Javascript is undeniably very popular as it has mostly been utilized in a variety of development projects, including mobile, desktop, and, of course, web applications.

Javascript is currently the most highly recommended programming language by developers due to the growing popularity of its frameworks. You can become a full-stack developer by learning Javascript because there are many frameworks available for backend and frontend development, allowing you to create full-stack applications.

However, you should first gain a better understanding of Javascript in general. One of the most important features was ES6 or ECMAScript 2015 or ECMAScript 6, which you should know before diving into Javascript Frameworks.

Before choosing your preferred javascript frameworks, you should be aware of the ES6 features we’ll be covering in this blog.

let and const keyword

  • Variables were previously declared using var which had function scope and where hoisted to the top within its scope. It means that a variable can be used before declaration.
  • But the let variables and constants have block scope which is surrounded by curly-braces {}, they are not hoisted and cannot be used before declaration.
  • Thew new const keyword makes it possible to define constants. Constants are read-only, you cannot reassign new values to them.

let example

let num = 100; // num is equals 100 here
  let num = 300; // num is equals 300 here
console.log(num); // Output here is 100

const example

var num = 100; // num is equals 100 here
  const num = 300; // num is equals 300 here
console.log(num); // Output here is 100

Arrow Functions

  • It provides a more concise syntax for writing function expressions by removing the function and return keywords.
  • Arrow functions are defined using fat arrow => notation.
  • Unlike ordinary functions, arrow functions do not have their own this keyword.
  • The value of this inside an arrow function is always bound to the value of this in the closest non-arrow function.
  • Arrow functions are not hoisted. They must be defined before they are used.

ES5 Function Expression

var sum = function (a, b) {
  return a + b;
console.log(sum(6, 9)); // Output: 15

ES6 Arrow function

const sum = (a, b) => a + b;
console.log(sum(6, 9)); // Output: 15

Multi-line Strings

  • Users can create multi-line strings by using back-ticks (`). In ES5 we needed to use (\n) for multi-line statements.

ES5 syntax

var message =
  "O Holy Night!\n" +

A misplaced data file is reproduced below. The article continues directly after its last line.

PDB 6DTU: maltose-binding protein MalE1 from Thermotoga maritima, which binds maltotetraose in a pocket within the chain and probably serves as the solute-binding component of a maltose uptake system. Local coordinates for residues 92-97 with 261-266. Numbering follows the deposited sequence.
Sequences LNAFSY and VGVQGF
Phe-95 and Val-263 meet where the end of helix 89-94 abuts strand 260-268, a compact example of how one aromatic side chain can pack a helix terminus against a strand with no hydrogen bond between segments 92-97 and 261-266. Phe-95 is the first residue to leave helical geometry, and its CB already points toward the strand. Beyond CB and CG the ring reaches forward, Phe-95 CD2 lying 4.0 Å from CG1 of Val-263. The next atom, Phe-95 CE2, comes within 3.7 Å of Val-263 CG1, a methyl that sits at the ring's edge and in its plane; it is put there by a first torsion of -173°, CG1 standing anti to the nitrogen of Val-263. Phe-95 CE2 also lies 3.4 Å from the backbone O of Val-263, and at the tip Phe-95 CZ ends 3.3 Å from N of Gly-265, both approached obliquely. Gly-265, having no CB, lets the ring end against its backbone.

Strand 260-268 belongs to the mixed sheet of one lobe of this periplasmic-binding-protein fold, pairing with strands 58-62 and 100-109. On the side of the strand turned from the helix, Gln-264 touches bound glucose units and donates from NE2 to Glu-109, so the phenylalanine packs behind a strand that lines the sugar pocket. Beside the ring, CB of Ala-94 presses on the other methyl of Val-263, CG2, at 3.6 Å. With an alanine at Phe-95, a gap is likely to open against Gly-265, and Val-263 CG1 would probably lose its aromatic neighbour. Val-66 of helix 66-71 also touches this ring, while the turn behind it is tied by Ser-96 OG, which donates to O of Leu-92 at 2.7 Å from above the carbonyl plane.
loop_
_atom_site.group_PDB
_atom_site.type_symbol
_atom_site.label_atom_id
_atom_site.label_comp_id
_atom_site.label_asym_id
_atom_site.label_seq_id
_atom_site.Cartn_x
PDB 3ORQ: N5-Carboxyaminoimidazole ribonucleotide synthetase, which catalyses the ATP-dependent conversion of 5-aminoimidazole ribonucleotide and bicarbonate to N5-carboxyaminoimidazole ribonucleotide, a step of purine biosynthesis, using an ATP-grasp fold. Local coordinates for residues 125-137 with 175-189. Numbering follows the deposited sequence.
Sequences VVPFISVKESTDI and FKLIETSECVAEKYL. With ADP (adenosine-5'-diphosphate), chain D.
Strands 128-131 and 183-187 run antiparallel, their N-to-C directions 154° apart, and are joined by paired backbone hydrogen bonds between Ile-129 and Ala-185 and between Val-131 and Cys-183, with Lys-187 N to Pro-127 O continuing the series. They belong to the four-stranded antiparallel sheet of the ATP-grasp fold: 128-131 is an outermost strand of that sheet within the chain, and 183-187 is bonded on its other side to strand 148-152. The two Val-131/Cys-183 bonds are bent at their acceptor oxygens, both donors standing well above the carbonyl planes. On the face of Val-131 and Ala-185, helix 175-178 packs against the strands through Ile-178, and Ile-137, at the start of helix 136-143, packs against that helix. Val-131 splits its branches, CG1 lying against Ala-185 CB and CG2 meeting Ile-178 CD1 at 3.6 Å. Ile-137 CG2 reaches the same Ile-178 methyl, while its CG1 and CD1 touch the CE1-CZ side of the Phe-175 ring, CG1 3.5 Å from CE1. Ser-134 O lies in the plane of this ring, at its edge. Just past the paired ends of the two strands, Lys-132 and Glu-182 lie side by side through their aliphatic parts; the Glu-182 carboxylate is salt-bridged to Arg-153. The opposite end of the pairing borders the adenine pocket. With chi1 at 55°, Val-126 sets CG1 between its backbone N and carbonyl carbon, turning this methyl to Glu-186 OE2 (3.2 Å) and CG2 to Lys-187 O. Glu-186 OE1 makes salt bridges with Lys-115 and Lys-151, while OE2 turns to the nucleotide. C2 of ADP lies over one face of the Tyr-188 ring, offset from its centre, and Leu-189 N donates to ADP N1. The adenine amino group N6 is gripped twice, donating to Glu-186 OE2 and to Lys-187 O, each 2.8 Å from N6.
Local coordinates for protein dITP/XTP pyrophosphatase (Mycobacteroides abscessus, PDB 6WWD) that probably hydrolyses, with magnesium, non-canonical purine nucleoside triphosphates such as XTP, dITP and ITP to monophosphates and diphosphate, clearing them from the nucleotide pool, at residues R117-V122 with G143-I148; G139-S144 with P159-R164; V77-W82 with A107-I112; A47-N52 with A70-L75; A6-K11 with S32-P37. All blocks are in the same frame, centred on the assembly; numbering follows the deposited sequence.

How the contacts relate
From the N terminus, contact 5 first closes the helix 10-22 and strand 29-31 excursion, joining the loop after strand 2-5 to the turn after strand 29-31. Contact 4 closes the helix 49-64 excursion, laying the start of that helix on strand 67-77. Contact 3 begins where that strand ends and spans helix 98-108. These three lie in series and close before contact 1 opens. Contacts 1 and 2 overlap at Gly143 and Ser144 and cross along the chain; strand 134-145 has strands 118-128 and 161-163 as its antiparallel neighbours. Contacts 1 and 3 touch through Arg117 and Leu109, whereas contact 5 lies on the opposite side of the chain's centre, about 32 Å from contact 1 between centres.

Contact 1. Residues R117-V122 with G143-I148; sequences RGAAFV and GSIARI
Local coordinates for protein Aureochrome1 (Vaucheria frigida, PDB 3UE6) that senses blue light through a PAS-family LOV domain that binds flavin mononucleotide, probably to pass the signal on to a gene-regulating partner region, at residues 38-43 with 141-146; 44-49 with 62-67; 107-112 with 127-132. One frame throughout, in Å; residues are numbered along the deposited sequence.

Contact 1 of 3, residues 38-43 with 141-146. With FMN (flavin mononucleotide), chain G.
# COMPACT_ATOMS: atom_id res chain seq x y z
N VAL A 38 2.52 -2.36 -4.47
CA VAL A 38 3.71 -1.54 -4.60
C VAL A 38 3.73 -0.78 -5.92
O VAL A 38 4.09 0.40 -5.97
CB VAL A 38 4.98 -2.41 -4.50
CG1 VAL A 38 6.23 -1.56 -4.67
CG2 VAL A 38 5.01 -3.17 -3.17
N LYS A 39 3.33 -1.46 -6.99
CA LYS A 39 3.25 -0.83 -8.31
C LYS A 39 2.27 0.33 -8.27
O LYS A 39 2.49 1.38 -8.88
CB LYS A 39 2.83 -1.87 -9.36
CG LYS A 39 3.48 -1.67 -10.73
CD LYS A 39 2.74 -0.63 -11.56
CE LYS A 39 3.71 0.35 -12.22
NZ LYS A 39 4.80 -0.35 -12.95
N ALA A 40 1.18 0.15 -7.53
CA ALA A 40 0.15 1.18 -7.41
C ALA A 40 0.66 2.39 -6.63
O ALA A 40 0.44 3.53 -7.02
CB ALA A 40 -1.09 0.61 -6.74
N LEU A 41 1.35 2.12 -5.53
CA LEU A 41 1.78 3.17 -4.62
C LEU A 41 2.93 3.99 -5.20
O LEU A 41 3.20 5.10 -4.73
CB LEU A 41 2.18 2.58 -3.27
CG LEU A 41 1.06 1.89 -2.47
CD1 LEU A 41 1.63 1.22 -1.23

"The stars are brightly shining\n" +
  "It is the night of the dear Savior's birth!";

ES6 syntax

var message = `O Holy Night!
  The stars are brightly shining
  It is the night of the dear Savior's birth!`;

Template Literals

  • ES6 introduces very simple string templates along with placeholders for the variables. The syntax for using the string template is ${PARAMETER} and is used inside of the back-ticked string.

ES5 syntax

var firstName = "Mark Anthony";
var lastName = "Estopace";

var message = "Hello! " + firstName + " " + lastName + ".";
// Output: Hello! Mark Anthony Estopace.

ES6 syntax

const firstName = "Mark Anthony";
const lastName = "Estopace";

const message = `Hello! ${firstName} ${lastName}.`;
// Output: Hello! Mark Anthony Estopace.

Default Parameters

  • ES6 allows function parameters to have default values but in ES5, OR operator had to be used.

ES5 syntax

var calcArea = function (height, width) {
  height = height || 50;
  width = width || 80;
  // logic here

ES5 syntax

const calcArea = (height = 100, width = 50) => {
  // logic here

Destructuring Assignment

  • The destructuring assignment is an expression that makes it easy to extract values from arrays, or properties from objects into distinct variables.
  • There are two types of destructuring assignment expressions, namely, Array Destructuring and Object Destructuring.

Array Destructuring

const cars = ["Honda", "Toyota", "Ford", "Audi"];
const [honda, toyota, ford, audi] = cars;
console.log(honda, toyota, ford, audi);
// Output: Honda Toyota Ford Audi

Object Destructuring

const user = { firstName: "Mark", lastName: "Estopace", age: 23 };
const { firstName, lastName, age } = user;
console.log(firstName, lastName, age);
// Output: Mark Estopace 23

Function Rest Parameter

  • The rest parameter ... allows a function to treat an indefinite number of arguments as an array.
const sum = (...args) => {
  let sum = 0;
  for (let arg of args) sum += arg;
  return sum;

console.log(sum(1, 2, 3, 4, 5)); // Output: 15

Spread syntax

  • The spread ... syntax allows an iterable, such as an array or string, to be expanded in places where zero or more arguments (for function calls) or elements (for array literals) are expected.
  • Spread syntax looks like rest syntax. In a way, spread syntax is the opposite of rest syntax.
  • Spread syntax expands an array into its elements, while rest syntax collects multiple elements and condenses them into a single element.
const sum = (a, b, c) => {
  return a + b + c;

const numbers = [2, 4, 6];

console.log(sum(...numbers)); // Output: 12


We learned about the basic ES6 features:

  • let and const keyword
  • Arrow functions
  • Multi-line strings
  • Template literals
  • Default parameters
  • Destructuring assigment
  • Function rest parameter
  • Spread syntax

There are more ES6 features we didn’t cover in this blog but you can learn them along the way if you’re using Javascript daily or if you’re started using Javascript frameworks.